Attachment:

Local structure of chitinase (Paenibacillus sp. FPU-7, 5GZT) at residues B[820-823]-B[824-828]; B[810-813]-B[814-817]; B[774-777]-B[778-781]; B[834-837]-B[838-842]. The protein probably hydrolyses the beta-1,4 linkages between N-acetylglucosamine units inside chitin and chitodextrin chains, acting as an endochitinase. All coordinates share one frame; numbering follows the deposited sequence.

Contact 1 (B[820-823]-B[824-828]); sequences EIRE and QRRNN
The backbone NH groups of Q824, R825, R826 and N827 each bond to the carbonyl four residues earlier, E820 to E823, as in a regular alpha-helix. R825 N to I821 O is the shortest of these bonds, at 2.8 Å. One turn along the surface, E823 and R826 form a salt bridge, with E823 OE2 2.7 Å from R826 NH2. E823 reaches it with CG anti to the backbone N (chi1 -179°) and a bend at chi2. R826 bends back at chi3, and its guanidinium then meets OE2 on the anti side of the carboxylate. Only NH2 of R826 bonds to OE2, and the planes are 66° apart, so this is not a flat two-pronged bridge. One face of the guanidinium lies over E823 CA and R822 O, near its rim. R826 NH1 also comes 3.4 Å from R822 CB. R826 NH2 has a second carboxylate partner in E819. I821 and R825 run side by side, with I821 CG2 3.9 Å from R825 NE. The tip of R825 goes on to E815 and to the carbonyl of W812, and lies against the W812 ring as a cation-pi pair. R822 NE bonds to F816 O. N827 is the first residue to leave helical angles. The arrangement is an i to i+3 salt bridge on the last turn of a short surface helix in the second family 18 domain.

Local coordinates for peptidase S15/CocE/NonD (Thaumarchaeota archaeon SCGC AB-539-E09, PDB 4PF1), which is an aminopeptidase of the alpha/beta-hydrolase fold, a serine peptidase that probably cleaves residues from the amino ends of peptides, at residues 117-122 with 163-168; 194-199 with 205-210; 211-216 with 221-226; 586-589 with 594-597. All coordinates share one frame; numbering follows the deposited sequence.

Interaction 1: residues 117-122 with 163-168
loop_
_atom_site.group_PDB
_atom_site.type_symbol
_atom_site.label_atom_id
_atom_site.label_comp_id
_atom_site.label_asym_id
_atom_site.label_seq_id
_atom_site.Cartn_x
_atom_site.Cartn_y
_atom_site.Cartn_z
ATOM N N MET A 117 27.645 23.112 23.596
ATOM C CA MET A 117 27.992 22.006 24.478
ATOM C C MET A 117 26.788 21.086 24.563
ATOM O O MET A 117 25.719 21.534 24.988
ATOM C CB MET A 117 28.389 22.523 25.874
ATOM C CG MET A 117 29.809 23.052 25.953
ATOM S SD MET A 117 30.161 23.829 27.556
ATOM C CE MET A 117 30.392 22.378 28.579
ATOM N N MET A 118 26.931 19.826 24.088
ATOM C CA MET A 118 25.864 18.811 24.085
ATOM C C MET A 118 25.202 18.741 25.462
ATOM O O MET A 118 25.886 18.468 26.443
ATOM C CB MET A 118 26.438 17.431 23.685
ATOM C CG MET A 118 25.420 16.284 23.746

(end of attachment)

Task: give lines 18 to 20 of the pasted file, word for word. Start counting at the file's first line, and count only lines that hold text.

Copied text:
ATOM C C MET A 117 26.788 21.086 24.563
ATOM O O MET A 117 25.719 21.534 24.988
ATOM C CB MET A 117 28.389 22.523 25.874